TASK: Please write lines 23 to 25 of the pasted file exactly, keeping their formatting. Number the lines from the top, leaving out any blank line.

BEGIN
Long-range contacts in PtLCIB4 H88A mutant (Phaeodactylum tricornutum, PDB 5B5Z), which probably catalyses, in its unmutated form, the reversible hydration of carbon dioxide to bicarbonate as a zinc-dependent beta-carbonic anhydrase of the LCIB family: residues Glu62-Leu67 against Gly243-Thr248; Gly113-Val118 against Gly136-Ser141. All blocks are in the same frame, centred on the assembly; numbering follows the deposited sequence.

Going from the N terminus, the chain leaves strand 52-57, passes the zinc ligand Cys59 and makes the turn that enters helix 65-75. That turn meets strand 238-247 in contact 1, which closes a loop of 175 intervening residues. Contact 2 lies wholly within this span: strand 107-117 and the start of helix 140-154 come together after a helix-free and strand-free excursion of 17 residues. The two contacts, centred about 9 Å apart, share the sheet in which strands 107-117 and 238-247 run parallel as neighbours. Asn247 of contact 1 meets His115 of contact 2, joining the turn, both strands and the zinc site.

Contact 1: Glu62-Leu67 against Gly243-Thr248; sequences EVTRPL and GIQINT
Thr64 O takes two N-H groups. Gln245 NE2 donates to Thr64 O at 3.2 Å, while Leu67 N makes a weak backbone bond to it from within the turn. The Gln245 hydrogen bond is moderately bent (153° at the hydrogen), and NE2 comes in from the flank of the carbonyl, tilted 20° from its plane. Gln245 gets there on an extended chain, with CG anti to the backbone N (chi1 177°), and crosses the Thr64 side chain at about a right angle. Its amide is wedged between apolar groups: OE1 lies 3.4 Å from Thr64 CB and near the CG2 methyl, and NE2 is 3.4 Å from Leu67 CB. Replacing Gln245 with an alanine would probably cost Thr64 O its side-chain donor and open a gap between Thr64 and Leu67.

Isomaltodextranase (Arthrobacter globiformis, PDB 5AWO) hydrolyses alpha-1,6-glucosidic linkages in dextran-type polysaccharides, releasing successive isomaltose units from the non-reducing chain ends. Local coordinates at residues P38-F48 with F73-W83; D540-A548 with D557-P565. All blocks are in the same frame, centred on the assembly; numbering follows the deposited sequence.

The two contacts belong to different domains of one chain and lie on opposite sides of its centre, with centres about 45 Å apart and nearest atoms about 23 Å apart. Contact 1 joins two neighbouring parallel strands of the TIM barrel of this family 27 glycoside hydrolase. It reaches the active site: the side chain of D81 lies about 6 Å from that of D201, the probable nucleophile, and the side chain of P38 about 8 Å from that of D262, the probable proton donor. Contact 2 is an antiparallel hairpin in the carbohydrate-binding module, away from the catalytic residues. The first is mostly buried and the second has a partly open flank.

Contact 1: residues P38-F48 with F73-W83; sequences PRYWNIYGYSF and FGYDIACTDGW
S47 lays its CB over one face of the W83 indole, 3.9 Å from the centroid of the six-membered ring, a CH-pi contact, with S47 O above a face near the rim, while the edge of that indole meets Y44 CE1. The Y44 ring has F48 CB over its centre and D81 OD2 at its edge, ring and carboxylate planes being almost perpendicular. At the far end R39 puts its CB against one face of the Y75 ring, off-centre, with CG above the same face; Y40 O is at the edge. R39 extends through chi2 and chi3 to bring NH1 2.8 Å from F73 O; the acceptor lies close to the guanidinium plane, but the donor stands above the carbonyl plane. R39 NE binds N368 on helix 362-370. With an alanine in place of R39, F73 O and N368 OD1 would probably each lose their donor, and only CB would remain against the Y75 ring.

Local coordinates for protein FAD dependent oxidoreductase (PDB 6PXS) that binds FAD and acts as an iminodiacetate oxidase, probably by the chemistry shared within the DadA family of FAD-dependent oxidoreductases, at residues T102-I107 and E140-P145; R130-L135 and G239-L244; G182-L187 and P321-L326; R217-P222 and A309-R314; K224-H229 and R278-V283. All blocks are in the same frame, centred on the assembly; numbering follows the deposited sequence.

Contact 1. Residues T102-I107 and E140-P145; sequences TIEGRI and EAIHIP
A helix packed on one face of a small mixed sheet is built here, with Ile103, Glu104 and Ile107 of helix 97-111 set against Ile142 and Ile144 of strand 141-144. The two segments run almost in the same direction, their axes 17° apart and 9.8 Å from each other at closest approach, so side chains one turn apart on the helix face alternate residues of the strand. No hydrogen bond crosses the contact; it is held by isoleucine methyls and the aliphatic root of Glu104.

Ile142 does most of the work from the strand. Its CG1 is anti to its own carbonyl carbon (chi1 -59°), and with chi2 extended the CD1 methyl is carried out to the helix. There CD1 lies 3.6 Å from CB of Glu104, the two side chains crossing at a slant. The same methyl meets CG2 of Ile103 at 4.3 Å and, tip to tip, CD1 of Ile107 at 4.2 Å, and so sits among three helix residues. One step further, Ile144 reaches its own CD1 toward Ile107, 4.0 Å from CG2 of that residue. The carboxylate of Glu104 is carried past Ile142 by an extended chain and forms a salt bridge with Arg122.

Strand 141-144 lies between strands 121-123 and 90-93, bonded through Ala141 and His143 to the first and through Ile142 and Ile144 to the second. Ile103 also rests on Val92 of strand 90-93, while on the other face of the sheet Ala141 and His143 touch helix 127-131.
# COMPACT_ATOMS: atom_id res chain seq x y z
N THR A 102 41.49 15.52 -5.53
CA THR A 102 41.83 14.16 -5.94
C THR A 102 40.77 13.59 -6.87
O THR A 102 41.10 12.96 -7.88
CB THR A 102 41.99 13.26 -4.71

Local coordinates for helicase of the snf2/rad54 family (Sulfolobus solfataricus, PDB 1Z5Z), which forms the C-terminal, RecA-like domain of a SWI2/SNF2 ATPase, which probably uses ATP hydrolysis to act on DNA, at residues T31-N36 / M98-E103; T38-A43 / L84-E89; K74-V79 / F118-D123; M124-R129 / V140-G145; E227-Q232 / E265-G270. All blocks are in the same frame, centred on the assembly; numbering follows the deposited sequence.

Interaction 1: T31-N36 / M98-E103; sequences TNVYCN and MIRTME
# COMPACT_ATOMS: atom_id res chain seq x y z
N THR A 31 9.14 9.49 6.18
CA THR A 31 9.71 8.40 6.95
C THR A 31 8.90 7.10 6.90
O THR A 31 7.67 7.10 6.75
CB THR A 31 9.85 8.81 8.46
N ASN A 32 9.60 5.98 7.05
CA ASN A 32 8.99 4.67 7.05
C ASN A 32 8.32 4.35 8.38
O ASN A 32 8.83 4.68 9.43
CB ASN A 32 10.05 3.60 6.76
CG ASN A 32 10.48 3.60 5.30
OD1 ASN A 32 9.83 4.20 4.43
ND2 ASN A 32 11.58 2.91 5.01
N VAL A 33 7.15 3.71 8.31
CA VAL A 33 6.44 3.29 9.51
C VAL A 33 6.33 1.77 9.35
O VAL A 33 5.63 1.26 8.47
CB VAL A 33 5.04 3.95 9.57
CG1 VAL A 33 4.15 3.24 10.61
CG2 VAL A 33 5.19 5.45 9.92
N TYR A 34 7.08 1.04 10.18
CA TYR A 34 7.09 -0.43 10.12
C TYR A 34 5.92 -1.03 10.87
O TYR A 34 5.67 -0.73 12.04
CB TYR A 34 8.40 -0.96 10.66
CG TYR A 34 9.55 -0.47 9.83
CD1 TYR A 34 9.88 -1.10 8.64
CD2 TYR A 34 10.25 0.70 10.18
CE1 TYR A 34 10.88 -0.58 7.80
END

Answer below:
N THR A 31 9.14 9.49 6.18
CA THR A 31 9.71 8.40 6.95
C THR A 31 8.90 7.10 6.90